Prof. Fritz Vahrenholt was interviewed by Switzerland-based Basler Zeitung concerning Germany’s ‘Energiewende’ (transition to renewable energies), and energy issues in Switzerland, on February 18, 2017.
Prof. Fritz Vahrenholt. Image credit: GWPF
Vahrenholt was once the head of RWE’s renewable energy arm, Innogy, and responsible for the installation of offshore wind parks. However, after years of poor performance, discovering that the climate science was unclean, and learning of the harm wind parks pose to the environment, Vahrenholt has since been calling for a fundamental energy policy course correction in Germany.
Vahrenholt has called the German Energiewende “a disaster” so far, foremost because the supply of wind and sun is far too unstable and that everyone knows by now that it cannot work.
He also thinks Germany is making a huge mistake in the decision to phase out nuclear power, and calls Switzerland’s decision to keep nuclear power online “wise”.
The German professor also reminds that adding more capacity will not solve any of the supply problems: “No, even if we triple wind energy capacity, power generation will remain near zero when the wind stops blowing. The situation is similar for solar energy, especially at night. Solar energy only works full time 8% of the year.”
No viable storage technology
Tripling capacity would also result in chaos on windy and sunny days, Vahrenholt explains. On such days, with a tripled capacity, so much power would surge into the power grid that the surplus power would have to be given away, or “sold at negative prices”:
When too much power is fed in, grid operators order wind parks to shut down — yet they continue to be paid even when they do not produce. That is now costing one billion euros a year, and that is indeed absurd!”
Vahrenholt reiterates that sun and wind will not function until a solution is found for the storage problem. Currently no large-scale solution is anywhere near in sight. Dumping surplus power into the power grids of neighboring countries only wreaks havoc in those countries. Already countries are installing so-called phase shifters to keep surplus energy from the German grid from spilling uncontrollably into neighboring power networks, Vahrenholt explains.
Also a topic of the interview was the rising price of electricity for end consumers, which has seen German power become at near 30 euro-cents per kilowatt-hour among the world’s most expensive.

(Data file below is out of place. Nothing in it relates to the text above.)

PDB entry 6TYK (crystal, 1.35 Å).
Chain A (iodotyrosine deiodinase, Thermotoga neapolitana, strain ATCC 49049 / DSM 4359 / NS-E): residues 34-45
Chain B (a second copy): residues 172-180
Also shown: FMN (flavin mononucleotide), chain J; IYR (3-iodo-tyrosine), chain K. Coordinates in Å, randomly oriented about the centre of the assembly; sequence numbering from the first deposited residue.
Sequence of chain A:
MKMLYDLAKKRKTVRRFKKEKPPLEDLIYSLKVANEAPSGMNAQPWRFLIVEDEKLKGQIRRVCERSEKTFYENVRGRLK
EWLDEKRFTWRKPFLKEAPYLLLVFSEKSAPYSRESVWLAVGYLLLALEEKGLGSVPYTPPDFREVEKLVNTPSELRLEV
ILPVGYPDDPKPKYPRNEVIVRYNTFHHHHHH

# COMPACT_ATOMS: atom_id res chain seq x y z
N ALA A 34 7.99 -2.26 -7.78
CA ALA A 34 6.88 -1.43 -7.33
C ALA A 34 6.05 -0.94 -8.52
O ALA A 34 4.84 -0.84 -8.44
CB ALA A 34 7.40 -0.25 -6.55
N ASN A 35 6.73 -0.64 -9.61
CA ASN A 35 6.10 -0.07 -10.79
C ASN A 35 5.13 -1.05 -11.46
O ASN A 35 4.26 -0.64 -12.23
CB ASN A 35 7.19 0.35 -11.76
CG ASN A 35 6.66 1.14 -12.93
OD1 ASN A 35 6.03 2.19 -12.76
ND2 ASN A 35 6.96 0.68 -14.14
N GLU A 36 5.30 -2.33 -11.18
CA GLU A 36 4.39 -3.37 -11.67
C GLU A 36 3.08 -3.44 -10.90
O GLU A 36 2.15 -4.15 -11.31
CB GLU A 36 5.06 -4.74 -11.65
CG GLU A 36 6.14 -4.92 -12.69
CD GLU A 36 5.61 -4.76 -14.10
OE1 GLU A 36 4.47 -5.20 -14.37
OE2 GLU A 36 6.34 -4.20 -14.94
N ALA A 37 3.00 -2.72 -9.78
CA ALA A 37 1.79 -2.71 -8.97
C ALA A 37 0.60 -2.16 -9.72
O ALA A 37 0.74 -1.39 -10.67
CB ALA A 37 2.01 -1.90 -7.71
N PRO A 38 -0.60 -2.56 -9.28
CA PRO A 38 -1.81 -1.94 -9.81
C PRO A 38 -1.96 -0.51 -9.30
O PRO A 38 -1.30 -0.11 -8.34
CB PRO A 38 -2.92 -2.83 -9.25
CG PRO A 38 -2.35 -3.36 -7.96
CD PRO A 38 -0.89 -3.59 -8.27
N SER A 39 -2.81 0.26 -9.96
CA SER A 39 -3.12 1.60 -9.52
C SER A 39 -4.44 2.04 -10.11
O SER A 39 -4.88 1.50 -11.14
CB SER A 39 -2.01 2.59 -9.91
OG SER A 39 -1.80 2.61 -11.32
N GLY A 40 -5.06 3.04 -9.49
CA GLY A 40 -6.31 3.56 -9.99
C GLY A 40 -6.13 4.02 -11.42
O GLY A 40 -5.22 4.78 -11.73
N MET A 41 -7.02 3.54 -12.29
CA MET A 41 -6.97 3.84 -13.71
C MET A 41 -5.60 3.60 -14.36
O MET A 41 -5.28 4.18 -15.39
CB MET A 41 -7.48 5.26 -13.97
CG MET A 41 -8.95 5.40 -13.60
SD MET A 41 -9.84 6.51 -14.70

Vahrenholt says that policymakers made great errors in implementing wind and solar power, stating that storage technology should have been first developed. “We shouldn’t put the cart before the horse.”
For the time being, many energy-intensive industries in Germany have been exempted from having to pay the feed-in tariffs that are passed on to consumers. This leaves the regular private consumers to pick up the tab. But there is the risk that industry will soon be called on to pay their fair share. Vahrenholt adds:
One does not invest in a country when he/she is not sure how energy prices will develop. In addition to the price, supply stability also plays an important role. It decreases with every new wind turbine.”
“Enormous” impact on wildlife
Vahrenholt also points out the wind turbines are a real hazard to endangered wildlife: “The impacts on the biosphere of plants and animals are enormous.”
And why aren’t environmentalists and Green Party politicians being more vocal against wind turbines? Here Vahrenholt says that years ago they made the Energiewende the centerpiece of their platform. “In reality in Germany they were never an environmental party, but rather an anti-capitalist party that dedicated itself to protesting nuclear power and industry.”
Green energy for the urban elite
Yet, Vahrenholt sees “an enormous citizens’ protest potential” that reminds him of the anti-nuclear power industry from decades ago. He summarizes:
The dream of the urban elite of a supposedly clean energy supply is being realized on the backs of the rural population, who are losing their homeland.”
All in all Vahrenholt says green energies have been a real bonanza for rich property owners, and a real financial burden on the poor. He believes that the current development cannot be sustained and that it will need to be corrected: “At the latest when the first power grid failure occurs.” and that, “The longer it takes, the greater the difficulties will be.”
The full interview in German is at the Basler Zeitung.